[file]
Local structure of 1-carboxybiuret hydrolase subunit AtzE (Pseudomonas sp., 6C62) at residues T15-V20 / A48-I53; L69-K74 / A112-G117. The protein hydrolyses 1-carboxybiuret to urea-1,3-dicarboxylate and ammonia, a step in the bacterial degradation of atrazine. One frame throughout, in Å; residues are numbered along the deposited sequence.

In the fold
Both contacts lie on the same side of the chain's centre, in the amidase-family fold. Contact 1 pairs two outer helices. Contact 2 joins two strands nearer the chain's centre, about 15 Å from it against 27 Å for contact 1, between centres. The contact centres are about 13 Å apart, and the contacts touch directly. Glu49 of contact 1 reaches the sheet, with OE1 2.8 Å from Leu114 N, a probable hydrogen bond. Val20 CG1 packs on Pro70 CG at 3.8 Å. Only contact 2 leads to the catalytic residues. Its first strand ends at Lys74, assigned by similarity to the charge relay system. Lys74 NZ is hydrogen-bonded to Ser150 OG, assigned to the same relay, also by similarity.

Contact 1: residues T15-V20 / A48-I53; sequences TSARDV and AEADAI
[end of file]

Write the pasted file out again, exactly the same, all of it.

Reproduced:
Local structure of 1-carboxybiuret hydrolase subunit AtzE (Pseudomonas sp., 6C62) at residues T15-V20 / A48-I53; L69-K74 / A112-G117. The protein hydrolyses 1-carboxybiuret to urea-1,3-dicarboxylate and ammonia, a step in the bacterial degradation of atrazine. One frame throughout, in Å; residues are numbered along the deposited sequence.

In the fold
Both contacts lie on the same side of the chain's centre, in the amidase-family fold. Contact 1 pairs two outer helices. Contact 2 joins two strands nearer the chain's centre, about 15 Å from it against 27 Å for contact 1, between centres. The contact centres are about 13 Å apart, and the contacts touch directly. Glu49 of contact 1 reaches the sheet, with OE1 2.8 Å from Leu114 N, a probable hydrogen bond. Val20 CG1 packs on Pro70 CG at 3.8 Å. Only contact 2 leads to the catalytic residues. Its first strand ends at Lys74, assigned by similarity to the charge relay system. Lys74 NZ is hydrogen-bonded to Ser150 OG, assigned to the same relay, also by similarity.

Contact 1: residues T15-V20 / A48-I53; sequences TSARDV and AEADAI